Grower 101: Algae: Bad for Plants, Bad for Business
Getting rid of unwanted algae.
If not managed properly, algae will have a direct impact on the bottom line of your business. It takes more than chemicals to solve the problem. It takes an understanding of how algae develops, grows and spreads, and the chemical and non-chemical means necessary to control its associated problems.
Chemical companies have been selling algaecides for years, but the truth is, it takes more than chemicals to solve the problem. It takes an understanding of how algae develops, grows and spreads, and the chemical and non-chemical means necessary to control its associated problems.
If not managed properly, algae will have a direct impact on the bottom line of your business.
Risks. Algae creates a large worker safety liability issue by creating slippery work environments. One workman's compensation claim or lawsuit can be extremely costly for business owners or even put a small operation out of business.
There are 200,000-300,000 disabling injuries in work-related falls each year, according to the National Safety Council. The Bureau of Labor Statistics cited slipping or loss of footing as the primary cause for a fall. An additional 25 percent named loss of balance or losing grip on the object they were holding as the reason for a fall. More than four out of five accidents occurred while going down stairs.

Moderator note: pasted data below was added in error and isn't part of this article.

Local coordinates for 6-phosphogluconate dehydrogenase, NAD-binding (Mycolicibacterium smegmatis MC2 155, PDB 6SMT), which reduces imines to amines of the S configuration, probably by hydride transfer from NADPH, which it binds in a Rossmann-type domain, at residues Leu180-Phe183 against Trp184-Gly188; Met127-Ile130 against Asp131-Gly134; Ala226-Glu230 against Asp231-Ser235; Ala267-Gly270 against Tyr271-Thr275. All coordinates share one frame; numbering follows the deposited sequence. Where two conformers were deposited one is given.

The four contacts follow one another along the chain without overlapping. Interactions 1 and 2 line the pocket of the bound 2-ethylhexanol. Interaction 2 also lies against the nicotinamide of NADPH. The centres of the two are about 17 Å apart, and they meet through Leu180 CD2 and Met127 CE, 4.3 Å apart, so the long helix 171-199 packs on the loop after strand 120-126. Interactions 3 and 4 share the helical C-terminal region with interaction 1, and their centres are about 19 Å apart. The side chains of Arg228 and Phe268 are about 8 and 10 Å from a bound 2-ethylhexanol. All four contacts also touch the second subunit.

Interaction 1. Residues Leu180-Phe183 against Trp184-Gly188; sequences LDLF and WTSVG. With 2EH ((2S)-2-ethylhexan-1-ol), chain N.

Production. Algae formation on pots and plug trays absorbs nutrients meant for plants and creates a barrier making it difficult for water to penetrate to the root zone. This will affect the quality and aesthetics of plants. Since algae is an indicator organism, that means conditions are favorable for other plant disease pathogens to become established when it is present. It is also a breeding ground and food source for pests such as shore flies and fungus gnats. Since light levels affect plant growth, algae on greenhouse coverings can cause a problem. Plus, algae growth will clog irrigation lines, drip tubes and emitters, causing watering and maintenance issues.
Vectors of Contamination
Algae are simple plants that reproduce vegetatively by single cell division or fragmentation of colonies. They also have a sexual cycle that produces zoospores. Spores are transmitted through water, air and mechanical movement and will germinate under the right environmental conditions. Algae most often develop when excess nutrients, usually caused by over-fertilization, are present, as well as the existence of excess moisture and light. Other vectors of contamination include: reuse of unsanitized pots and trays; water from irrigation ponds; contaminated irrigation lines (especially white PVC); airborne spores; water dripping or splashing from surfaces containing algae (floors, ceilings); and pests transporting spores from one area or plant to another.
Recycled water will become another important cause of algae contamination in the coming years. It can contain unused phosphates and nitrates that will cycle through irrigation systems and ponds back to growing areas, helping to promote the growth of algae on floors, structures and plants.